A wise friend recently told me that a lack of trust is simply forgetfulness. It is easy to remember the times our friends disappointed us and to hold a grudge. We get so caught up in our anger and disappointment that we quickly forget the times they have remained faithful. The same principle applies to our relationship with the Lord. While we may feel disappointed and hurt, we must recall all the times the Lord has remained faithful, throughout the day and throughout our lives.
Reflecting on God’s fidelity will help us realize that Our Lord is a good and trustworthy Father. As love itself (1 John 4:8), God could never hurt us or abandon us in our time of greatest need. It would be totally and completely against His nature to do so. Everything happens for a reason, even if we cannot yet see God’s reason behind these unknowns. For example, parents tell their children to eat their vegetables at dinner. A little girl does not know why her parents insist that she eat the spinach on her plate. Only her parents know that the spinach contains the nutrients necessary for the child’s growth and development. Similarly, we may not see why the Lord called us to enter religious life and return home. However, this apparent detour is all part of His divine plan for our lives. God has not abandoned us, but has been holding us by the hand, leading us every step of the way.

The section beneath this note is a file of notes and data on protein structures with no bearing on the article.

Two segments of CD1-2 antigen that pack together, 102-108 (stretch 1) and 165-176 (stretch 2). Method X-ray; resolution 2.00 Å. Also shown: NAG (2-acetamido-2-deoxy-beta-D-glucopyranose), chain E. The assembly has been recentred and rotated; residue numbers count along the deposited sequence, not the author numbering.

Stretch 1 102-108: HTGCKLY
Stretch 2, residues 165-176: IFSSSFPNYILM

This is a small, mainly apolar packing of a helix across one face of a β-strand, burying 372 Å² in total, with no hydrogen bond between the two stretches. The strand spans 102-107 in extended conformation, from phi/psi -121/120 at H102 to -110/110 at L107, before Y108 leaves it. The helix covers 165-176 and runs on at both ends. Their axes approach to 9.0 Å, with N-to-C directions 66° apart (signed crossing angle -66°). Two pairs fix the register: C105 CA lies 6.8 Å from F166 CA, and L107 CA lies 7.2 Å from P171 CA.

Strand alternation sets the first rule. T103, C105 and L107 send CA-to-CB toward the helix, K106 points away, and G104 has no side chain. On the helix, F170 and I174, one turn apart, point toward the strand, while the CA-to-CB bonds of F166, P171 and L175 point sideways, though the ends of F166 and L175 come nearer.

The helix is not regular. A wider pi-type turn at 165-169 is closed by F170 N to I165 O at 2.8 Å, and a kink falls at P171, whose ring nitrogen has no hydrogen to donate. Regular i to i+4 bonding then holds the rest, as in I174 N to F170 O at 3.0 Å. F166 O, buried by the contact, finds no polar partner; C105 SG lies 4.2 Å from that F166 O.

By Bernadette Monica.
My life has certainly taken a detour over the past few years. I never would have chosen the road I’ve ended up on, but for better or worse, here I am. There’s certainly been a lot of grace in everything that’s happened, but there sure has been a lot of anguish as well. I was reflecting on that as I was on the train home one evening as I approached the one-year anniversary of being told I needed to leave my community. It had been an usually rough week, and when the battery of my iPod died I started to pray the rosary. It was Friday, so I was praying the Sorrowful Mysteries, and I started to contemplate Christ’s words about taking up our crosses and following Him. A friend of mine had recently said something about how each of our crosses is just the right size for us to carry, because our cross was made specifically for us – that if we all got to put our crosses in a big pile then pick the one we wanted, we would choose our own, because it’s the one we’d best be able to carry. And the one that brings us closest to Christ if we allow it to.